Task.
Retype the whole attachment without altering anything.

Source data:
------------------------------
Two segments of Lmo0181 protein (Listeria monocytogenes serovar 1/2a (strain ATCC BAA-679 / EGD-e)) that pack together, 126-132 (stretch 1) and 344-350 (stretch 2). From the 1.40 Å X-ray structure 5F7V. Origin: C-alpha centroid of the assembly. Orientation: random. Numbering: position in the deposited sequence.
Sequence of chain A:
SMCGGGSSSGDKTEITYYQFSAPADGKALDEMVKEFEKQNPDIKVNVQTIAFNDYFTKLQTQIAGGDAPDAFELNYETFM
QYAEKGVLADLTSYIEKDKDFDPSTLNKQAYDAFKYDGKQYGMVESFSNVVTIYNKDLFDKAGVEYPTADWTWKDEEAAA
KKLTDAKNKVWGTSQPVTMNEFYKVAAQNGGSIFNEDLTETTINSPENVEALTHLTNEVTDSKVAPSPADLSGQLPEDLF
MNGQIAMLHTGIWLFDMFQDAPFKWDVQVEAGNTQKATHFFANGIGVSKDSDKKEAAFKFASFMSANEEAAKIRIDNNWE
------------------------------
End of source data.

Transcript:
Two segments of Lmo0181 protein (Listeria monocytogenes serovar 1/2a (strain ATCC BAA-679 / EGD-e)) that pack together, 126-132 (stretch 1) and 344-350 (stretch 2). From the 1.40 Å X-ray structure 5F7V. Origin: C-alpha centroid of the assembly. Orientation: random. Numbering: position in the deposited sequence.
Sequence of chain A:
SMCGGGSSSGDKTEITYYQFSAPADGKALDEMVKEFEKQNPDIKVNVQTIAFNDYFTKLQTQIAGGDAPDAFELNYETFM
QYAEKGVLADLTSYIEKDKDFDPSTLNKQAYDAFKYDGKQYGMVESFSNVVTIYNKDLFDKAGVEYPTADWTWKDEEAAA
KKLTDAKNKVWGTSQPVTMNEFYKVAAQNGGSIFNEDLTETTINSPENVEALTHLTNEVTDSKVAPSPADLSGQLPEDLF
MNGQIAMLHTGIWLFDMFQDAPFKWDVQVEAGNTQKATHFFANGIGVSKDSDKKEAAFKFASFMSANEEAAKIRIDNNWE